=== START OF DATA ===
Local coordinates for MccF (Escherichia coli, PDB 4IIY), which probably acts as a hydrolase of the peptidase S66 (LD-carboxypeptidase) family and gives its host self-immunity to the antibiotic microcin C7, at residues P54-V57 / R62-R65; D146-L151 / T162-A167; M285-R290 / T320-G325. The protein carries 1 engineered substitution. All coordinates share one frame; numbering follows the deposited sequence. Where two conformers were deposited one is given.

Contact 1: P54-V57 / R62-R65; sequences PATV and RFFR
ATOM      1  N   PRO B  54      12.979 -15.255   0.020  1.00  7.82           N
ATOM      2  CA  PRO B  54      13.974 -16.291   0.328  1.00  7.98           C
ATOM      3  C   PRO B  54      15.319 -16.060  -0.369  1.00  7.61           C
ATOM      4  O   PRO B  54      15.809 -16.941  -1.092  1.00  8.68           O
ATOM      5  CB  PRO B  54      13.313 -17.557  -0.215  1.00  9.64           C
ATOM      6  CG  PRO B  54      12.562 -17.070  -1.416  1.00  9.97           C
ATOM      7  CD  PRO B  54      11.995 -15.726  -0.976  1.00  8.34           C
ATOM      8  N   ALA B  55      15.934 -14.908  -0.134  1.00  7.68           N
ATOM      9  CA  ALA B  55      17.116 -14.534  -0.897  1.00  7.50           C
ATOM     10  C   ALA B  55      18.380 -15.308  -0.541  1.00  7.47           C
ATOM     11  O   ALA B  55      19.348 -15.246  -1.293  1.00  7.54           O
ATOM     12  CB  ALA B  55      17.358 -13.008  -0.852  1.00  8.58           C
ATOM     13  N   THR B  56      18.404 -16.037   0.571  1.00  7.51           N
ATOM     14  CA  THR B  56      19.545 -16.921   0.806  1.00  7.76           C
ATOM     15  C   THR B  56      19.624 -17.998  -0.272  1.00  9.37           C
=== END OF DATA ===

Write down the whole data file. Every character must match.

Local coordinates for MccF (Escherichia coli, PDB 4IIY), which probably acts as a hydrolase of the peptidase S66 (LD-carboxypeptidase) family and gives its host self-immunity to the antibiotic microcin C7, at residues P54-V57 / R62-R65; D146-L151 / T162-A167; M285-R290 / T320-G325. The protein carries 1 engineered substitution. All coordinates share one frame; numbering follows the deposited sequence. Where two conformers were deposited one is given.

Contact 1: P54-V57 / R62-R65; sequences PATV and RFFR
ATOM      1  N   PRO B  54      12.979 -15.255   0.020  1.00  7.82           N
ATOM      2  CA  PRO B  54      13.974 -16.291   0.328  1.00  7.98           C
ATOM      3  C   PRO B  54      15.319 -16.060  -0.369  1.00  7.61           C
ATOM      4  O   PRO B  54      15.809 -16.941  -1.092  1.00  8.68           O
ATOM      5  CB  PRO B  54      13.313 -17.557  -0.215  1.00  9.64           C
ATOM      6  CG  PRO B  54      12.562 -17.070  -1.416  1.00  9.97           C
ATOM      7  CD  PRO B  54      11.995 -15.726  -0.976  1.00  8.34           C
ATOM      8  N   ALA B  55      15.934 -14.908  -0.134  1.00  7.68           N
ATOM      9  CA  ALA B  55      17.116 -14.534  -0.897  1.00  7.50           C
ATOM     10  C   ALA B  55      18.380 -15.308  -0.541  1.00  7.47           C
ATOM     11  O   ALA B  55      19.348 -15.246  -1.293  1.00  7.54           O
ATOM     12  CB  ALA B  55      17.358 -13.008  -0.852  1.00  8.58           C
ATOM     13  N   THR B  56      18.404 -16.037   0.571  1.00  7.51           N
ATOM     14  CA  THR B  56      19.545 -16.921   0.806  1.00  7.76           C
ATOM     15  C   THR B  56      19.624 -17.998  -0.272  1.00  9.37           C